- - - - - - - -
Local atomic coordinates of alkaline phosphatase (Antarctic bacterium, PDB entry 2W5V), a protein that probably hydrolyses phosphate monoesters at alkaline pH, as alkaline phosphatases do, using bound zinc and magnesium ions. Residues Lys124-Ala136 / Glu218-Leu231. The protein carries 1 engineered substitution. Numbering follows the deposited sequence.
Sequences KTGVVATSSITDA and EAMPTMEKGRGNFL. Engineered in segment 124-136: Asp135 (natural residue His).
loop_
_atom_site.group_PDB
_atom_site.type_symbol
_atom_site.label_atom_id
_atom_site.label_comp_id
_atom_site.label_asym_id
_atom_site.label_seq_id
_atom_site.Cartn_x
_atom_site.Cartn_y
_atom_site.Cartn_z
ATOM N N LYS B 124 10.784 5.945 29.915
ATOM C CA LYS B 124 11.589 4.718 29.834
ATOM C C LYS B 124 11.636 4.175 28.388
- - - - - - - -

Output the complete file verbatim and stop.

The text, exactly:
Local atomic coordinates of alkaline phosphatase (Antarctic bacterium, PDB entry 2W5V), a protein that probably hydrolyses phosphate monoesters at alkaline pH, as alkaline phosphatases do, using bound zinc and magnesium ions. Residues Lys124-Ala136 / Glu218-Leu231. The protein carries 1 engineered substitution. Numbering follows the deposited sequence.
Sequences KTGVVATSSITDA and EAMPTMEKGRGNFL. Engineered in segment 124-136: Asp135 (natural residue His).
loop_
_atom_site.group_PDB
_atom_site.type_symbol
_atom_site.label_atom_id
_atom_site.label_comp_id
_atom_site.label_asym_id
_atom_site.label_seq_id
_atom_site.Cartn_x
_atom_site.Cartn_y
_atom_site.Cartn_z
ATOM N N LYS B 124 10.784 5.945 29.915
ATOM C CA LYS B 124 11.589 4.718 29.834
ATOM C C LYS B 124 11.636 4.175 28.388